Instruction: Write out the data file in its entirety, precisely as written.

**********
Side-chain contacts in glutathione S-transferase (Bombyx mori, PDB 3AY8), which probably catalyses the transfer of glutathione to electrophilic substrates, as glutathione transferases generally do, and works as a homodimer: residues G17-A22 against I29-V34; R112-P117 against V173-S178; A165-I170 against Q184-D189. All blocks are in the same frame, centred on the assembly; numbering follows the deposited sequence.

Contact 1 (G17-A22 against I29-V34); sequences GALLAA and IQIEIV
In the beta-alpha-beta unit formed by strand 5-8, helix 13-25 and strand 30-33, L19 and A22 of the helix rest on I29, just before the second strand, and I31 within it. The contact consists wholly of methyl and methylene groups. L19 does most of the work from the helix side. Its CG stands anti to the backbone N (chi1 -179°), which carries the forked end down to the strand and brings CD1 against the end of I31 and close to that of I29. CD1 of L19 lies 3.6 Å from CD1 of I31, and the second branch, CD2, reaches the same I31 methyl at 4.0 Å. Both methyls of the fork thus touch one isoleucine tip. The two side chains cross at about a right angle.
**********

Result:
Side-chain contacts in glutathione S-transferase (Bombyx mori, PDB 3AY8), which probably catalyses the transfer of glutathione to electrophilic substrates, as glutathione transferases generally do, and works as a homodimer: residues G17-A22 against I29-V34; R112-P117 against V173-S178; A165-I170 against Q184-D189. All blocks are in the same frame, centred on the assembly; numbering follows the deposited sequence.

Contact 1 (G17-A22 against I29-V34); sequences GALLAA and IQIEIV
In the beta-alpha-beta unit formed by strand 5-8, helix 13-25 and strand 30-33, L19 and A22 of the helix rest on I29, just before the second strand, and I31 within it. The contact consists wholly of methyl and methylene groups. L19 does most of the work from the helix side. Its CG stands anti to the backbone N (chi1 -179°), which carries the forked end down to the strand and brings CD1 against the end of I31 and close to that of I29. CD1 of L19 lies 3.6 Å from CD1 of I31, and the second branch, CD2, reaches the same I31 methyl at 4.0 Å. Both methyls of the fork thus touch one isoleucine tip. The two side chains cross at about a right angle.